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[pct-l] more stuff from the ultra list

Date:    Thu, 30 Sep 1999 10:47:02 -0400
From:    Raymond P Zirblis <rzirblis@NORWICH.EDU>
Subject: Re: Fastpack Question

         My ears always perk up at fastpack discussion, having logged many
hours of comfortable and uncomfortable sack time outdoors. I had a few
comments:  Regardless of the sleeping system employed, a light
  balaclava or hat, gloves, and dry socks will far extend
the comfort range. Other gear can be used in combination to the same
effect: Wear a stuff sack as a hat, put spare socks on your hands, jam
  feet inside your pack, etc. If you have the grub, a snack before bed
will help stoke the fires. And, yes, don't be bashful--cuddle right up to
your sweaty, smelly companion. Those of more polite company can sleep
head to foot. If you are cooking and can afford the fuel, fill your water
bottle with hot water and park that against your belly or feet.
         The other important thing is to get as much insulation as possible
under you. In a regular camp ground or trail head, scavange all the trash
and paper you can find. Those Sunday NY Times one finds left behind are
perfect under and over one's body. Cardboard is good, too.  Before
low-impact camping, beds of leaves and pine boughs were made, and in an
  emergency situation will do the job. Any extra gear on hand--med kit, baggies of granola,
shoes, freeze dried food--can be laid out under you as further insulation.
If on malleable ground, dig hip and shoulder hollows to add
comfort. It is also worth paying attention to environmental factors and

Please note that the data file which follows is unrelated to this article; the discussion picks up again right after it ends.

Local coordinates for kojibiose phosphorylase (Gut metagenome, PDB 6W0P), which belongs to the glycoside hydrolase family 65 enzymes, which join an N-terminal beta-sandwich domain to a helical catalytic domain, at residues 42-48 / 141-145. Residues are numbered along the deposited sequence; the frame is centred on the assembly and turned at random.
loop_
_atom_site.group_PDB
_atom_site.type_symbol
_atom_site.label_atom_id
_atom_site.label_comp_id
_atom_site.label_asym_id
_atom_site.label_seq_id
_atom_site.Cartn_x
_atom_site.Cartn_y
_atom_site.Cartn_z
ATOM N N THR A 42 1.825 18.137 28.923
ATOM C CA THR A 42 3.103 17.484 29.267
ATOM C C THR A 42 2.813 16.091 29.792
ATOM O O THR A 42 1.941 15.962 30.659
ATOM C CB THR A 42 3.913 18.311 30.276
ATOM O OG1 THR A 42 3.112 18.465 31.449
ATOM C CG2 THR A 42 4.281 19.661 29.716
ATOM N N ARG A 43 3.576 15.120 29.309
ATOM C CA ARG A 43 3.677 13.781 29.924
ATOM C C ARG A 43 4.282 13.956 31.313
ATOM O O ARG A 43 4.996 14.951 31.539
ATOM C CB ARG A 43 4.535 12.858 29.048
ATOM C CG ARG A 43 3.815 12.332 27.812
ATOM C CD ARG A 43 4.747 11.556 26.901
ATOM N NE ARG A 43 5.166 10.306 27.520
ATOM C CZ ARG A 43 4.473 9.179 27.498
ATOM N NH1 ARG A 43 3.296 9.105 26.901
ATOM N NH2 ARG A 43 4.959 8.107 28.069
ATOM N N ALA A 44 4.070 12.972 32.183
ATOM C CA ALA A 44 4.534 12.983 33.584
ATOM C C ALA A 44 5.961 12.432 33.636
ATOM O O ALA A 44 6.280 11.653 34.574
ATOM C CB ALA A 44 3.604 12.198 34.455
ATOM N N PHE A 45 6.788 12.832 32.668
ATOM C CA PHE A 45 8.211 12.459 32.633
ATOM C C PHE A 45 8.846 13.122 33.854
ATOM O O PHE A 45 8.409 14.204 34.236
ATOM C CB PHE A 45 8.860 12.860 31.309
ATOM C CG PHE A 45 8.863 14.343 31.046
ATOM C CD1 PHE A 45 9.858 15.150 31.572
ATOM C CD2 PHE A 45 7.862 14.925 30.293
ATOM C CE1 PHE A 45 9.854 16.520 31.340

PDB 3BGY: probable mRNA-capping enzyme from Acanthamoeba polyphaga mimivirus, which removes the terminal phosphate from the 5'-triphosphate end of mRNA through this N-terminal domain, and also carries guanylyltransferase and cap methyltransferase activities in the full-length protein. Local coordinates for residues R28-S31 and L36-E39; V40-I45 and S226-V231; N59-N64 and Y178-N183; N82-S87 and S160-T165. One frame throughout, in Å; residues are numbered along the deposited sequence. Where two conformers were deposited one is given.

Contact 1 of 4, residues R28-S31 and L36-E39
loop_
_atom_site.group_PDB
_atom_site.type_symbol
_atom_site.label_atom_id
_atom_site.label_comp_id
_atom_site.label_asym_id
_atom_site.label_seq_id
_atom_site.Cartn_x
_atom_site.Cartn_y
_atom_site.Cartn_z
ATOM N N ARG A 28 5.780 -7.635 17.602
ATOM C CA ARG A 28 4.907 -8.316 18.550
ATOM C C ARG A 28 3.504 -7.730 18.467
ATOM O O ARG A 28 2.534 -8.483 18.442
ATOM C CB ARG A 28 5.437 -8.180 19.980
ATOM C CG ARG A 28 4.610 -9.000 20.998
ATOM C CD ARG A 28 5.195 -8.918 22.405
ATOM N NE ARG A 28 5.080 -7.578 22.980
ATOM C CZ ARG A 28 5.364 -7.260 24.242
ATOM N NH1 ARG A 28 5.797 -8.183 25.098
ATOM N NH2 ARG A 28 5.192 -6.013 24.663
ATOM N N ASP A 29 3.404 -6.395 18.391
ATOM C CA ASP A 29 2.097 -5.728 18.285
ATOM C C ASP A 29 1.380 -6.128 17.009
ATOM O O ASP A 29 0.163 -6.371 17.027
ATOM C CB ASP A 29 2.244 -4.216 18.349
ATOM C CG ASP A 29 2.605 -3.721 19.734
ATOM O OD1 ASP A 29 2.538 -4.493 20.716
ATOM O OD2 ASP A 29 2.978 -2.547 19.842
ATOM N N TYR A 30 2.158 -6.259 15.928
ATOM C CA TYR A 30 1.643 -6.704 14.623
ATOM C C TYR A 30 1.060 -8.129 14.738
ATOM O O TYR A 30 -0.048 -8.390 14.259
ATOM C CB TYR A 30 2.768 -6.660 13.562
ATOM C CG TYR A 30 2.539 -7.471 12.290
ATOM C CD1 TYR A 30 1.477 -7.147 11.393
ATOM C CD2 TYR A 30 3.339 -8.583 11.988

assessing the best place to sleep, assuming one has a choice. If one
isn't going low impact or the campsite is a mess anyway, there are lots
of tricks one can play with fire to keep warm and amused.
         As with so much, attitude makes a difference. Most runners are
already well-schooled in handling their self-pity. A person can sleep out
soaking wet or on snow. One can doze standing up if it comes to that. I
hope this doesn't come across as macho. It's just that whatever we
experience for recreation, other people have had to go through for real
and much worse. Given that I have the precious element of choice, I
feel I shouldn't grouse and should make the best of the situation.
         If it's just too dammed cold, rouse your companions and get some miles in,
then take a long siesta during the heat of the day. There's no rule that
says one has to sleep when it's cold and run when it's warm. Trade those
frosty early morning hours when one might be awake and shivering anyway
for a travel time and a noon to two pm cat nap on a sunny rock. Hope
this is of interest.
                         Ray Zirblis
                         Montpelier VT

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